# Convergence in distribution of empirical cdf almost surely.

Given i.i.d. random variables $$\{X_n\}$$, define the empirical cdf $$\hat{F}_n(\omega, x) = \frac{1}{n} \sum_{i = 1}^n \mathbf{1}_{X_i(\omega) \leq x}$$ where $$\omega \in \Omega$$ and $$x \in \mathbb{R}$$. Show that $$\hat{F}_n(\cdot, \cdot) \overset{d}{\to} F$$ as $$n \to \infty$$, i.e. $$P\left(\left\{\omega : \lim_{n \to \infty} \hat{F}_n(\omega, x) = F(x)\text{ for every } x \in C(F)\right\}\right)=1$$

I know that each $$\hat{F}_n(\cdot, x)$$ is a random variable, and each $$\hat{F}_n(\omega, \cdot)$$ is a cdf. Furthermore, for fixed $$x \in \mathbb{R}$$, we have $$\hat{F}_n(\cdot, x) \overset{as}{\to} F$$ by the Strong Law of Large Numbers; thus, each $$P\left(\left\{\omega : \lim_{n \to \infty} \hat{F}_n(\omega, x) = F(x)\right\}\right) := P(A_x) = 1.$$

The problem is extending this to almost all $$x$$. If I only had to deal with countably many $$x$$, then I could just take a countable union of $$A_x^c$$ and obtain the result. It has been hinted that the problem can be reduced to this case, but I am still unable to figure out how.

• can't you just approximate each $x$ by a countable sequence? Apr 18, 2023 at 9:14

The following is a concise proof of Glivenko-Cantelli Theorem, it gives the uniform convergence, i.e., $$\begin{equation*} \mathsf{P}(\lim_{n\to\infty}\sup_t|F_n(t)-F(t)|=0)=1. \tag{1} \end{equation*}$$ which also includes what you want.

By the strong law of Large numbers, as $$n\to\infty$$ $$\begin{gather*} F_n(t)=\frac1n\sum_{i=1}^{n}I_{\{X_i\le t\}} \stackrel{\text{a.s.}}{\longrightarrow}\mathsf{E}[I_{\{X_1\le t\}}]=F(t), \quad \forall t\in\mathbb{R}, \tag{2}\\ F_n(t-)=\frac1n\sum_{i=1}^{n}I_{\{X_i< t\}} \stackrel{\text{a.s.}}{\longrightarrow}\mathsf{E}[I_{\{X_1< t\}}]=F(t-), \quad \forall t\in\mathbb{R}. \tag{3} \end{gather*}$$

Given a fixed $$\varepsilon>0$$, take $$t_0=-\infty, \quad t_i= \sup\{t: F(t)-F(t_{i-1})\le \varepsilon \}, \quad i\ge 1,$$ then there exist finite $$k\le 1/\epsilon+1$$ and $$-\infty=t_0 satisfy $$F(t_i-)-F(t_{i-1})\le \epsilon,\qquad 1\le i \le k.$$ Now, for $$t_{i-1}\le t, $$\begin{gather*} F_n(t_{i-1})\le F_n(t)\le F_n(t_i-),\qquad F(t_{i-1})\le F(t)\le F(t_i-)\\ F_n(t)-F(t)\le F_n(t_i-) -F(t_i-)+\varepsilon,\\ F(t)-F_n(t)\le F(t_{i-1})- F_n(t_{i-1}) + \varepsilon. \end{gather*}$$ Furthermore, \begin{align*} &\sup_{t\in\mathbb{R}}|F_n(t)-F(t)| \\ &\quad\le \sup_{1\le i\le k} [|F_n(t_{i-1})-F(t_{i-1})|+F_n(t_i-)-F(t_i-)] + \varepsilon \end{align*} Now from (2),(3) easy to get $$\begin{equation*} \mathsf{P}\Big(\varlimsup_{n\to\infty} \sup_{t\in\mathbb{R}}|F_n(t)-F(t)|\le \varepsilon\Big)=1. \end{equation*}$$ Hence, (1) is also true.

• This looks good, thanks (+1)! Apr 21, 2023 at 14:21
• In order to construct such a partition you take $k \in \mathbb N$ in such a way that $\frac {1} {k + 1} \lt \varepsilon.$ Since $t_i$'s are jump points of jump $\geq \varepsilon$ and $F$ is incraesing it follows that $F(t_i) \geq i \varepsilon$ for any $i \geq 1.$ So if $F(t_i-) - F(t_{i-1}) \geq \varepsilon$ for some $1 \leq i \leq k,$ then $F(t_i) \geq (i + 1) \varepsilon$ and since $F$ has jump more than $\varepsilon$ at each $t_j,$ it then follows that $F(t_k) \geq (k + 1) \varepsilon \gt 1,$ a contradiction. Am I right? Mar 26 at 7:45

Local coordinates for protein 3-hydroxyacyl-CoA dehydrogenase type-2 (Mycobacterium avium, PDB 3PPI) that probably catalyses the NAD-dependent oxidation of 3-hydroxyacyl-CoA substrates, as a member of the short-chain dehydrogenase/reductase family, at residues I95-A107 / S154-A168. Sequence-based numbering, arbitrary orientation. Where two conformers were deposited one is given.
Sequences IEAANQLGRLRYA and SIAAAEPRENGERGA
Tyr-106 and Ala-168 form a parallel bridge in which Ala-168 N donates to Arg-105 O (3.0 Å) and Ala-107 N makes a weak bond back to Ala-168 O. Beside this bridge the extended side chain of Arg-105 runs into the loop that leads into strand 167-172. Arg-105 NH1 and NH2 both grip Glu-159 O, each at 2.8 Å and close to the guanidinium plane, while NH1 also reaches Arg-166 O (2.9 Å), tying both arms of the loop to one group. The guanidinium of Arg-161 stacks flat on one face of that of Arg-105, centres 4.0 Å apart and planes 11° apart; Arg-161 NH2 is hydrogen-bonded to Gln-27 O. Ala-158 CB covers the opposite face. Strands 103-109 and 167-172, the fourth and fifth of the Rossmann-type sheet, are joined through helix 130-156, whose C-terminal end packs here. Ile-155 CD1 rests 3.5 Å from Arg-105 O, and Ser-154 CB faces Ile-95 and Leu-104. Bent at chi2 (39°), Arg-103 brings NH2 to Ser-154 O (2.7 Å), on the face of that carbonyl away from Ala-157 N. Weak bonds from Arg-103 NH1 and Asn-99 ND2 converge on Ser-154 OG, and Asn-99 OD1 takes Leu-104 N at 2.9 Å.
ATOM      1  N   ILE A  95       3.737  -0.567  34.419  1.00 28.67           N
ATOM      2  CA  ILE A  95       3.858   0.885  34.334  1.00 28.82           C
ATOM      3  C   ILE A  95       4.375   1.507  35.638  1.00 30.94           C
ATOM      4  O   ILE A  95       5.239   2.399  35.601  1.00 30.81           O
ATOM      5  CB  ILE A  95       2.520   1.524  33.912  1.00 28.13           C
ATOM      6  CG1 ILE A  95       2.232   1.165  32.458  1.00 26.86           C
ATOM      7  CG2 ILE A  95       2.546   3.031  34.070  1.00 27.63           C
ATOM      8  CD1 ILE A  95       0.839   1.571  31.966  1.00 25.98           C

• @Anacardium Thank you for your commments. I add the details of how to get $\{t_i\}$. If you have any questions about it ,please tell me, I like discuss it. Mar 27 at 7:32

While the existing answer provides a valid route to proving the desired result via the Glivenko-Cantelli theorem, I would like to offer a more simpler approach that avoids some of the technicalities involved in the theorem's proof.

You have already shown (using Kolmogorov's SLLN) that given $$x \in \mathbb R,$$ there exists $$A_x \subseteq \Omega$$ with $$\mathbb P \left (A_x \right ) = 1,$$ such that for all $$\omega \in A_x,$$ $$\lim\limits_{n \to \infty} \widehat {F_n} (\omega, x) = F(x).$$ Let $$A = \bigcap\limits_{x \in \mathbb Q} A_x.$$ Since $$\mathbb Q$$ is countable, it follows that $$\mathbb P (A) = 1.$$ So $$\lim\limits_{n \to \infty} \widehat {F_n} (\omega, x) = F(x),$$ for all $$\omega \in A$$ and for all $$x \in \mathbb Q.$$ Now let $$x_0 \in C(F)$$ and choose $$s,t \in \mathbb Q,$$ such that $$s \lt x_0 \lt t.$$ Since $$x \mapsto \widehat {F_n} (\omega, x)$$ is a cdf for each $$\omega \in \Omega,$$ it follows that $$\widehat {F_n} (\omega, s) \leq \widehat {F_n} (\omega, x_0) \leq \widehat {F_n} (\omega, t),$$ for all $$\omega \in A.$$ Thus for all $$\omega \in A$$ we have $$F(s) = \lim\limits_{n \to \infty} \widehat {F_n} (\omega, s) \leq \liminf\limits_{n \to \infty} \widehat {F_n} (\omega, x_0) \leq \limsup\limits_{n \to \infty} \widehat {F_n} (\omega, x_0) \leq \lim\limits_{n \to \infty} \widehat {F_n} (\omega, t) = F(t).$$ This is true for any $$s, t \in \mathbb Q$$ with $$s \lt x \lt t.$$ Since $$x_0 \in C(F),$$ letting $$s \to x_0^-$$ and $$t \to x_0^+,$$ we have $$\lim\limits_{n \to \infty} \widehat {F_n} (\omega, x_0) = F(x_0)$$ for all $$\omega \in A.$$ This shows that $$A \subseteq \left \{\omega \in \Omega\ :\ \lim\limits_{n \to \infty} \widehat {F_n} (\omega, x) = 0\ \text {for all}\ x \in C(F) \right \}.$$ Since $$\mathbb P (A) = 1,$$ the required result follows. $$\square$$